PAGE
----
Your skin glows with good health. And rust is history!
It is important to note that, while this discovery is made using menopausal model, the DII® is applicable to all ages. Estrogen peaks at age 25 and iron starts to increase from the same age. While estrogen sharply decreases during the menopausal transition period, iron dramatically increases during the same period. DII® may be more age defying in young women but more disrupting with higher success rate in older women. Man starts to accumulate iron from the 20s to the 30s and skin pigmentation is higher in man than in woman (Rahrovan et al. 2018). As a result, DII® is also applicable to man.
Jian J, Pelle E, Yang Q, Pernodet N, Maes D, Huang X. (2011). Iron sensitizes keratinocytes and fibroblasts to uva-mediated matrix metalloproteinase-1 through tnf-alpha and erk activation. Exp Dermatol 20:249-254. https://www.ncbi.nlm.nih.gov/pubmed/20701626
Pelle E, Jian J, Zhang Q, Muizzuddin N, Yang Q, Dai J, et al. (2013). Menopause increases the iron storage protein ferritin in skin. J Cosmet Sci 64:175-179. https://www.ncbi.nlm.nih.gov/pubmed/23752032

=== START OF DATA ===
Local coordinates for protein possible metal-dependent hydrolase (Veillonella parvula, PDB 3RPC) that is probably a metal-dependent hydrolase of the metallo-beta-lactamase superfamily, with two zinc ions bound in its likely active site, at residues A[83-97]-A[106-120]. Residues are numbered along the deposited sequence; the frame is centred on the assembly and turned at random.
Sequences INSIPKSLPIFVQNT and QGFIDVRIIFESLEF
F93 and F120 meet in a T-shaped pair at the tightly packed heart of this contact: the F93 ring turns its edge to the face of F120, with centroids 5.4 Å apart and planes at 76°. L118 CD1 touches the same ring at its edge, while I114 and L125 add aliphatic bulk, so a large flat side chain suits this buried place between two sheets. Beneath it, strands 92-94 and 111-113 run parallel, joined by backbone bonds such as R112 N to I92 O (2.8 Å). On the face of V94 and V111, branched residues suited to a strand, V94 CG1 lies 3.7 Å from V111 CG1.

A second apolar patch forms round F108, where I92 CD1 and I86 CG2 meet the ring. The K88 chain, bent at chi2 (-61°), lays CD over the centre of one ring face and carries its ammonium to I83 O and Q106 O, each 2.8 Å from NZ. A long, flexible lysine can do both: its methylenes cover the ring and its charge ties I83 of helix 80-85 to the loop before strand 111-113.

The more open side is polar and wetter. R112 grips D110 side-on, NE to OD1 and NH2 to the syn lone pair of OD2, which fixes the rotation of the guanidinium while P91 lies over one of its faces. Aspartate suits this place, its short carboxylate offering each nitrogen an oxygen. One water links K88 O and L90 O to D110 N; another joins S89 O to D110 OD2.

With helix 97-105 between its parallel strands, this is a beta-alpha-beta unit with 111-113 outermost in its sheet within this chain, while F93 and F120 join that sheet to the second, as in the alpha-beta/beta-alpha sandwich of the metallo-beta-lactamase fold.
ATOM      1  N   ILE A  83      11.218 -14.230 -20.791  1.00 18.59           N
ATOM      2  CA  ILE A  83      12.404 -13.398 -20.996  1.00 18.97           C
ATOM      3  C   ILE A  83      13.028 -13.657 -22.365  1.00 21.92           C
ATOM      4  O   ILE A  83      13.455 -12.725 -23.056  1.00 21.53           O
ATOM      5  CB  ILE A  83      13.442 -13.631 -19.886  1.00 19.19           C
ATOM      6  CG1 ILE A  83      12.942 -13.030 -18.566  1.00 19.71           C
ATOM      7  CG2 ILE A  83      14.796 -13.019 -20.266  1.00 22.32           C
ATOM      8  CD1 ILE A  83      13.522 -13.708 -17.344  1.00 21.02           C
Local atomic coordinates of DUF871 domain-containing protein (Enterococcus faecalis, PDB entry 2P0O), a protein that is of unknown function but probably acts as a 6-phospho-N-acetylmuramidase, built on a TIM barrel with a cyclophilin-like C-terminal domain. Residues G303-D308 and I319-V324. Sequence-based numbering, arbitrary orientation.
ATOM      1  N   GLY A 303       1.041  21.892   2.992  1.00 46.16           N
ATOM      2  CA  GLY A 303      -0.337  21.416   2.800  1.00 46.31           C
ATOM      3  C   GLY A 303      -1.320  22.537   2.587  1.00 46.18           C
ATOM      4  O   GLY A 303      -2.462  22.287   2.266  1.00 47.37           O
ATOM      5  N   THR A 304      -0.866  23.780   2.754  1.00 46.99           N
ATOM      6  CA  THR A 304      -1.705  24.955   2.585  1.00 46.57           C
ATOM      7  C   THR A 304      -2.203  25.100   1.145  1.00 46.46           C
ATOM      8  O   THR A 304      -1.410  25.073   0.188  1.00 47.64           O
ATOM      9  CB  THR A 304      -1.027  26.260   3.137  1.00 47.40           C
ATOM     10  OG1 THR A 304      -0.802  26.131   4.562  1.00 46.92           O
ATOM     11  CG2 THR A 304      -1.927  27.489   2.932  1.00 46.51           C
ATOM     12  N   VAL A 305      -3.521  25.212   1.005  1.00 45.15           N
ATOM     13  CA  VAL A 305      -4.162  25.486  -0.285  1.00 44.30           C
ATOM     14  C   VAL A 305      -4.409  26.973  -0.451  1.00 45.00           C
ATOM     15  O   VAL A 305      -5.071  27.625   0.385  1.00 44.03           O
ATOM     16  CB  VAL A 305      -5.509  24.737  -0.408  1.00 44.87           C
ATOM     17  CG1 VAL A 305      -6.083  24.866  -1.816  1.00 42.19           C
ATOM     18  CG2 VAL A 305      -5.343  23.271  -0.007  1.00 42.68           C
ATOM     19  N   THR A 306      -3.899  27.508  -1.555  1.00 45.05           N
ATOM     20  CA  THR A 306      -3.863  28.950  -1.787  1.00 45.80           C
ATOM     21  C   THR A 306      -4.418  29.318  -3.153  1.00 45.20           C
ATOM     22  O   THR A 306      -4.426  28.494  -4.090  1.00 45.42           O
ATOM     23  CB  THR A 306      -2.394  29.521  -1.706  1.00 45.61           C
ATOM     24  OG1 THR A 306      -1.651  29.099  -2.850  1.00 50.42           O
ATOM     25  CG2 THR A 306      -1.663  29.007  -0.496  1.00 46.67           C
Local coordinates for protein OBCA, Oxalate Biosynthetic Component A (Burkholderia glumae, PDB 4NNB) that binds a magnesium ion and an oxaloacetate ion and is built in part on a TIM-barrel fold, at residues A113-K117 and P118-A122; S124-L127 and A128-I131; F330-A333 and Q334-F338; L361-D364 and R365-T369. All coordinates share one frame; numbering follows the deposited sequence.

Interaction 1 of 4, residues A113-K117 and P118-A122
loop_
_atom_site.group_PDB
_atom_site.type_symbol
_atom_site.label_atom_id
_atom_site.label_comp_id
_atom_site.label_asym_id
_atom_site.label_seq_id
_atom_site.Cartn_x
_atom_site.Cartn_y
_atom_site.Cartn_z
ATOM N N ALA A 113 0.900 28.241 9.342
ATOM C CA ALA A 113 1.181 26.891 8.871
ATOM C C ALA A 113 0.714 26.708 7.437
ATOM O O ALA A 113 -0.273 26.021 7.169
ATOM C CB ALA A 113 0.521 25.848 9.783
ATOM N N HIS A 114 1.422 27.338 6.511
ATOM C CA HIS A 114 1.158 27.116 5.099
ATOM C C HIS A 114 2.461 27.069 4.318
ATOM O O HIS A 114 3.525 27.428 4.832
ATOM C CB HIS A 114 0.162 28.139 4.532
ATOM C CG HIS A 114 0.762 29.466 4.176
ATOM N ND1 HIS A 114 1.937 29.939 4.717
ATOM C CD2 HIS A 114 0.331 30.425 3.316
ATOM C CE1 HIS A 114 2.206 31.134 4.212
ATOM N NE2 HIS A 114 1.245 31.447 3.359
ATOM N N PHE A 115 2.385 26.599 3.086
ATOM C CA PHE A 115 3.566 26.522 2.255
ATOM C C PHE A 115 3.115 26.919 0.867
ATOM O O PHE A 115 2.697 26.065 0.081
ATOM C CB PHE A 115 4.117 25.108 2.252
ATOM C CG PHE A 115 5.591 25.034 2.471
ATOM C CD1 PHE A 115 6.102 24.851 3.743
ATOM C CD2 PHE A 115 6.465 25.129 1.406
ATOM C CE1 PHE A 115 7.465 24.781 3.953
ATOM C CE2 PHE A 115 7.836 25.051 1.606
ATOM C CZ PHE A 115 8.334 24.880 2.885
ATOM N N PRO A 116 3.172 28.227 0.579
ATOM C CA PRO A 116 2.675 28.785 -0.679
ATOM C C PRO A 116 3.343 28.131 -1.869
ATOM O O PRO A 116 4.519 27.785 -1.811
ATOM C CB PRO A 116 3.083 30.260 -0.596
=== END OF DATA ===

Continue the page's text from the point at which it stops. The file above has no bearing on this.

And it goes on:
Pierre JL, Fontecave M. (1999). Iron and activated oxygen species in biology: The basic chemistry. Biometals 12:195-199. https://www.ncbi.nlm.nih.gov/pubmed/10581682
Pourzand C, Watkin RD, Brown JE, Tyrrell RM. (1999). Ultraviolet a radiation induces immediate release of iron in human primary skin fibroblasts: The role of ferritin. Proc Natl Acad Sci U S A 96:6751-6756. https://www.ncbi.nlm.nih.gov/pubmed/10359784
Rahrovan S, Fanian F, Mehryan P, Humbert P, Firooz A. (2018). Male versus female skin: What dermatologists and cosmeticians should know. Int J Womens Dermatol 4:122-130. https://www.ncbi.nlm.nih.gov/pubmed/30175213